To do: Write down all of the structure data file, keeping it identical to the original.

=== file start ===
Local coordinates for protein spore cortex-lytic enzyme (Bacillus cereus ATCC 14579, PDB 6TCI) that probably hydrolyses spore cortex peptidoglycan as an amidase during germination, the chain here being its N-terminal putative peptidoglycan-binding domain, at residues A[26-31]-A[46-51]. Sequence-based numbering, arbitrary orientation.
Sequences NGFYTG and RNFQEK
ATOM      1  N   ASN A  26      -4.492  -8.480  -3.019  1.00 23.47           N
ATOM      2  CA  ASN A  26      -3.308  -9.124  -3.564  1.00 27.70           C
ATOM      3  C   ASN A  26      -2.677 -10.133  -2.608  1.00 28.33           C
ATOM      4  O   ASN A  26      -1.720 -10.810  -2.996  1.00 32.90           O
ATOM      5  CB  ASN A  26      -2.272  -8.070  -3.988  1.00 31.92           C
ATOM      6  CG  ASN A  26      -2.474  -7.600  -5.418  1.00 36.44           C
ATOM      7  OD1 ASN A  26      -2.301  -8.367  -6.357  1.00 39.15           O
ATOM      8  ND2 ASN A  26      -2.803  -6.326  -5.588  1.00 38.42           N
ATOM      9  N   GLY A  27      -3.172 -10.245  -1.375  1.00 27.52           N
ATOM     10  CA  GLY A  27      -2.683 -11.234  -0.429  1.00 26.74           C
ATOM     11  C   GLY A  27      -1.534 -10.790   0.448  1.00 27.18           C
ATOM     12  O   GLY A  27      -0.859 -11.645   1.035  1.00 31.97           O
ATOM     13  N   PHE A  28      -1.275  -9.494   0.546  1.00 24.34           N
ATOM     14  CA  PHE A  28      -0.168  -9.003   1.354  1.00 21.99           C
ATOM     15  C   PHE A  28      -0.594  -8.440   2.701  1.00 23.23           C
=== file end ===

Local coordinates for protein spore cortex-lytic enzyme (Bacillus cereus ATCC 14579, PDB 6TCI) that probably hydrolyses spore cortex peptidoglycan as an amidase during germination, the chain here being its N-terminal putative peptidoglycan-binding domain, at residues A[26-31]-A[46-51]. Sequence-based numbering, arbitrary orientation.
Sequences NGFYTG and RNFQEK
ATOM      1  N   ASN A  26      -4.492  -8.480  -3.019  1.00 23.47           N
ATOM      2  CA  ASN A  26      -3.308  -9.124  -3.564  1.00 27.70           C
ATOM      3  C   ASN A  26      -2.677 -10.133  -2.608  1.00 28.33           C
ATOM      4  O   ASN A  26      -1.720 -10.810  -2.996  1.00 32.90           O
ATOM      5  CB  ASN A  26      -2.272  -8.070  -3.988  1.00 31.92           C
ATOM      6  CG  ASN A  26      -2.474  -7.600  -5.418  1.00 36.44           C
ATOM      7  OD1 ASN A  26      -2.301  -8.367  -6.357  1.00 39.15           O
ATOM      8  ND2 ASN A  26      -2.803  -6.326  -5.588  1.00 38.42           N
ATOM      9  N   GLY A  27      -3.172 -10.245  -1.375  1.00 27.52           N
ATOM     10  CA  GLY A  27      -2.683 -11.234  -0.429  1.00 26.74           C
ATOM     11  C   GLY A  27      -1.534 -10.790   0.448  1.00 27.18           C
ATOM     12  O   GLY A  27      -0.859 -11.645   1.035  1.00 31.97           O
ATOM     13  N   PHE A  28      -1.275  -9.494   0.546  1.00 24.34           N
ATOM     14  CA  PHE A  28      -0.168  -9.003   1.354  1.00 21.99           C
ATOM     15  C   PHE A  28      -0.594  -8.440   2.701  1.00 23.23           C